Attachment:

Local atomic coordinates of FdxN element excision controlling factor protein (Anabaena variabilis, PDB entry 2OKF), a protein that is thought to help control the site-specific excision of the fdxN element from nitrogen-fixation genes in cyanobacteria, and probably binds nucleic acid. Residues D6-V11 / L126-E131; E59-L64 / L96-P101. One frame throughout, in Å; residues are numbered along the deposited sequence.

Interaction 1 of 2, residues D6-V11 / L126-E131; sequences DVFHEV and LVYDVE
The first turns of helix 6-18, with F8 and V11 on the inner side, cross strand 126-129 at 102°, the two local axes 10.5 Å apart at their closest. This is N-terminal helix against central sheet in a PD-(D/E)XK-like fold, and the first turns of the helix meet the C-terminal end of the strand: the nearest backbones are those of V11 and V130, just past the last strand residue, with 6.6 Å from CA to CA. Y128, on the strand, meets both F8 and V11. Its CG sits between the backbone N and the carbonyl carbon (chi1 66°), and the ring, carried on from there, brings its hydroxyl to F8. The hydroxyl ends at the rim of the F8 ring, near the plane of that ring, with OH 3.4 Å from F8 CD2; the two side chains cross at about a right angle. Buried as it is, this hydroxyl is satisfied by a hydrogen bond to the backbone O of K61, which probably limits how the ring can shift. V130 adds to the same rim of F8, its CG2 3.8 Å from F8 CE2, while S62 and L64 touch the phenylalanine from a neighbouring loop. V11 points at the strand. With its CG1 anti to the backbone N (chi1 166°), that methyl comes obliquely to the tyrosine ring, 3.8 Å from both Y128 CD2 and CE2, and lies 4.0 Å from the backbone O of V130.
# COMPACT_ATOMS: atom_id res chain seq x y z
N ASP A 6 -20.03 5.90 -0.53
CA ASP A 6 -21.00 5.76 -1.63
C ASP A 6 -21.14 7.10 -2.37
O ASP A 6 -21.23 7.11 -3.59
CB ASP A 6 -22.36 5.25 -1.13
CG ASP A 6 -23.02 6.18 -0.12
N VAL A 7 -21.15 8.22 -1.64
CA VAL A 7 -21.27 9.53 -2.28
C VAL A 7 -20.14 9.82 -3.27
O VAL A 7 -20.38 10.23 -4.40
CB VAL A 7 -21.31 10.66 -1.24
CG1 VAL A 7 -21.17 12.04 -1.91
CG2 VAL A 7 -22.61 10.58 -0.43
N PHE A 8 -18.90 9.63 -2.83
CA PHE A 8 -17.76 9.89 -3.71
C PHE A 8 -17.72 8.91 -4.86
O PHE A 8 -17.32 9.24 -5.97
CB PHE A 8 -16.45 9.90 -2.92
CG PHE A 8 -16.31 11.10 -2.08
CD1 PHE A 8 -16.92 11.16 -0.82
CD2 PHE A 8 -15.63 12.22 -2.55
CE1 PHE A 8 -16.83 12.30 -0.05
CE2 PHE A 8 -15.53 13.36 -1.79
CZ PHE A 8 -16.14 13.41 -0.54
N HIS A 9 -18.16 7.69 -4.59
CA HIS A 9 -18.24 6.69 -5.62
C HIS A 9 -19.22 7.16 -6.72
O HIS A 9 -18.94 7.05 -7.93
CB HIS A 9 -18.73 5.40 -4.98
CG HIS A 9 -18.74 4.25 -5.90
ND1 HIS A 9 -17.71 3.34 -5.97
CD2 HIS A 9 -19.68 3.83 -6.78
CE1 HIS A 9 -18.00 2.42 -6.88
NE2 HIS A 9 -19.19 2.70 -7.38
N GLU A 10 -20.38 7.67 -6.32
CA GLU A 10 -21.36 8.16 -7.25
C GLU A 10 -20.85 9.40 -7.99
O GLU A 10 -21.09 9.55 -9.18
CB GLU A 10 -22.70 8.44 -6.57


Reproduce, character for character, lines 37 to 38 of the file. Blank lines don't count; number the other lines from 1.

CE1 HIS A 9 -18.00 2.42 -6.88
NE2 HIS A 9 -19.19 2.70 -7.38